such as Monte Carlo simulation (MIRIAM, SPRA, etc.)
RAMA calculates the system availability, together with the fraction of time the system and
blocks have at different capacities. In addition, RAMA outputs the results to t a standard

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DOS text file or even as a Word document including drawing of diagrams and presenting
results in tables.
Carrying out availability studies can be done quite easily with RAMA. The calculation
times are eligible compared to Monte Carlo type simulation programs. In situations where
one i interested in carrying out a number of sensitivities RAMA will be found
exceptionally useful by copying blocks and diagrams, changing certain parameters, and
running the different system configurations and sets of parameters.

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5 DNV - THE COMPANY AND ITS RESOURCES

5.1 COMPANY BACKGROUND


Established in 1864, Det Norske Veritas is an independent foundation working with the
objective of 'safeguarding life, property and the environment'. DNV has a total of 4,400
employees, and comprises a network of 300 exclusive offices in 100 countries. DNV's
Head Office is in Oslo, Norway. DNV has had offices in the United States for over 100
years, and currently employs over 500 employees in 15 offices.
The DNV Risk and Reliability organization came into existence in February 1992, when DNV
bought a 100% interest in Technica Ltd. Both groups had staff working in the areas of
Industrial Safety and Environment and these groups joined forces under the DNV Technica
flag, and more recently simply as DNV.
DNV provides a consultancy service to both industry and government, on the technical and
engineering aspects of industrial activities, with special emphasis on designing for safety, on
HAZOP and hazard analysis and on environmental protection. DNV Risk and Reliability has
offices in London, Stockport, and Aberdeen, U.K.; U.S. offices in Houston; European offices
in Oslo and Stavanger, Norway and Brussels, Belgium; an office in Kuala Lumpur, Malaysia;
and another in Sydney, Australia.
DNV's professional team has established a reputation as one of the foremost groups in
engineering safety. It encompasses a wide range of engineering and applied science experience
including people with both academic and industrial backgrounds in fields as diverse as
ergonomics, computational fluid dynamics, process design, environmental science and process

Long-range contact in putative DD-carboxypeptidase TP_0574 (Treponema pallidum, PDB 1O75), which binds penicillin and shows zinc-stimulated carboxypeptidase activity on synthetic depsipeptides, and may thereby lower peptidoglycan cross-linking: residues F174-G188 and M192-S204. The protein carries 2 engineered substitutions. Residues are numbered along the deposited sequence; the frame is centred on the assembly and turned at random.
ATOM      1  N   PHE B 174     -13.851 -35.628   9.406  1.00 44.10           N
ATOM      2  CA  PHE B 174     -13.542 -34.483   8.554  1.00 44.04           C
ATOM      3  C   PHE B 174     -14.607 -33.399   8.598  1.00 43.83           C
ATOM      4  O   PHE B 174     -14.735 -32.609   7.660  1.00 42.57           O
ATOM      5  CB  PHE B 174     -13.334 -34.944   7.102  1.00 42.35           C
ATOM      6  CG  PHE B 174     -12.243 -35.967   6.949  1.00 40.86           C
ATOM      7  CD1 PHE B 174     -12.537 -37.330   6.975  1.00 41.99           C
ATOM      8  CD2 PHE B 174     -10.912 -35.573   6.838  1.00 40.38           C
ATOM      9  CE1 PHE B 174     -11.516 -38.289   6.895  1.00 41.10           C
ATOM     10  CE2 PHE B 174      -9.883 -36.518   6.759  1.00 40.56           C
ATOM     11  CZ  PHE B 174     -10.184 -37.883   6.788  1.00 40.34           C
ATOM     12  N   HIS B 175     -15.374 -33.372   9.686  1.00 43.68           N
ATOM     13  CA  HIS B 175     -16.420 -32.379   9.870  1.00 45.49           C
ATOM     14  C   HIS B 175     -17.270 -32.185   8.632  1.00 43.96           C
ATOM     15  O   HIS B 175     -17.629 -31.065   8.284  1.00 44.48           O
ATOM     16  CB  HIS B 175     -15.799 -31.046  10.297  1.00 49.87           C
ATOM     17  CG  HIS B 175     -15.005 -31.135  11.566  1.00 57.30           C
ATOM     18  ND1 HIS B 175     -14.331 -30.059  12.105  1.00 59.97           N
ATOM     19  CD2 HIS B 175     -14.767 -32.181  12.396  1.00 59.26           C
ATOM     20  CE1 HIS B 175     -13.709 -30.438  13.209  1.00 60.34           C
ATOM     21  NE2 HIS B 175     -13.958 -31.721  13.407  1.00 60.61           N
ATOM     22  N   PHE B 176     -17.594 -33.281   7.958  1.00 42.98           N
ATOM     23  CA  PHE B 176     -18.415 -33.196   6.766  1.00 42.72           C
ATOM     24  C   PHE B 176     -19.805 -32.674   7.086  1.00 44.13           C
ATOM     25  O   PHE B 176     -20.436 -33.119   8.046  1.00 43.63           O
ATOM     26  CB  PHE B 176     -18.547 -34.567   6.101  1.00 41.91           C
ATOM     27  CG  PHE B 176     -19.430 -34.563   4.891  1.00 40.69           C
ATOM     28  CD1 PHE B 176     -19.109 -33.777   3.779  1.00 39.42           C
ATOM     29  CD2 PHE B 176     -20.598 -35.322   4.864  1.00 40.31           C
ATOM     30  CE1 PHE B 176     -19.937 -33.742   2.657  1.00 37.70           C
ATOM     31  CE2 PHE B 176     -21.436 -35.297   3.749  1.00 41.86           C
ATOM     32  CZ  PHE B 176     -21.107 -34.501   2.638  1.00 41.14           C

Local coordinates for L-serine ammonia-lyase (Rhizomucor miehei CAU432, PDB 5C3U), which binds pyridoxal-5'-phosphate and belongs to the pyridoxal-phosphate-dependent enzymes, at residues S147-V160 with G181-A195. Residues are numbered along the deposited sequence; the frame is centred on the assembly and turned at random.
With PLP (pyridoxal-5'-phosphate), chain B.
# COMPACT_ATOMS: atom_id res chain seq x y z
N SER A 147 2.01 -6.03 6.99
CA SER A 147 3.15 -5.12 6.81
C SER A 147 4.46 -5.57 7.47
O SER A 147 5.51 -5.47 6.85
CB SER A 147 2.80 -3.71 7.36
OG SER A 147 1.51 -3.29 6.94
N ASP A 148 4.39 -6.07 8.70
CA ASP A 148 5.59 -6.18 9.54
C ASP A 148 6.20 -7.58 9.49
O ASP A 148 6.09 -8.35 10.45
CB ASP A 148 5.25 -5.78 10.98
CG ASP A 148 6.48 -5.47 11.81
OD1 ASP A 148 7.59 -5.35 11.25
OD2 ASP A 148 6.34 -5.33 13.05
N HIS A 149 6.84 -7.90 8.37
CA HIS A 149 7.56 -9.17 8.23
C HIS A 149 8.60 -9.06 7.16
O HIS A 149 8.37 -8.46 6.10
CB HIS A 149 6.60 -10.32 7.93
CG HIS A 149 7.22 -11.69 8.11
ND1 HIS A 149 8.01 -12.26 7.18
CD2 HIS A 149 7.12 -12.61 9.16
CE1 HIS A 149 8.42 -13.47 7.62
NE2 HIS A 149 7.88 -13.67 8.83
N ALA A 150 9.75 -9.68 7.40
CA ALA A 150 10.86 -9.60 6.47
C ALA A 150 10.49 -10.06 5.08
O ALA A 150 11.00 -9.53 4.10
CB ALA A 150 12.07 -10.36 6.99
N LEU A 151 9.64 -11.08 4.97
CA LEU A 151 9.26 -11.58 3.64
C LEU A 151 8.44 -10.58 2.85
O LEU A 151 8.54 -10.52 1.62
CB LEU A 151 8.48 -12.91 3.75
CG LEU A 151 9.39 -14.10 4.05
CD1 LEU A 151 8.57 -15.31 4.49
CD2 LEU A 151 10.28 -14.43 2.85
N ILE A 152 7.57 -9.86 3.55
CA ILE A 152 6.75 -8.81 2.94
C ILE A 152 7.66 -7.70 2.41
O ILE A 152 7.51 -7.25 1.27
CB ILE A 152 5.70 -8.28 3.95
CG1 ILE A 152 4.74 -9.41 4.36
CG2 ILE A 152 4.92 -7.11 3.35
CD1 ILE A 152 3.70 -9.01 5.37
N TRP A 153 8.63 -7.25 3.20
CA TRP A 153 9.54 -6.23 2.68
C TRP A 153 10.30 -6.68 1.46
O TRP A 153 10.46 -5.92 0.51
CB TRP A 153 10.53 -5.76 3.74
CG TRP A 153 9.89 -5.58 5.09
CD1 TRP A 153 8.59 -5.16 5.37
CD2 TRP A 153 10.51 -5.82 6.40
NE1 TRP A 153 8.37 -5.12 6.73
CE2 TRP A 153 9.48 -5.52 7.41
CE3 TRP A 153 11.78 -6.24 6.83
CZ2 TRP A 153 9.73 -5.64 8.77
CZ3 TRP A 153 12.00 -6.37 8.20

design and commissioning. They have extensive experience of participating in, and leading
multi-disciplinary teams tackling safety and environmental problems.
DNV has recognized, during many studies of process and engineering systems, that the
chemical engineering discipline plays a significant part in the design, project engineering,
construction, commissioning and operation of chemical plants and offshore topside systems.
The fundamental understanding of the systems specified and installed is essential to any multi-
disciplinary study carried out by DNV and hence a team of highly qualified chemical engineers
are a significant proportion of the permanent staff. This team combines experienced
professionals and younger graduates with very good academic qualifications. In addition,
qualified scientists of various disciplines provide analytical capability at a more fundamental
level, and are supported by a strong computing department. DNV maintains links with a large
number of independent consultants who provide specialized skills when required.
The company is covered under the normal range of insurance provisions. It is a full member of
the Association of Consulting Scientists and subscribes to the codes of conduct of that
association and those of the professional institutions under which its personnel are chartered.

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5.2 COMPUTING AND INFORMATION SYSTEMS


DNV has its own computing facilities, software, computer databases, library and technical files,
all of which have been built up specially for safety, gas, petroleum and environmental work.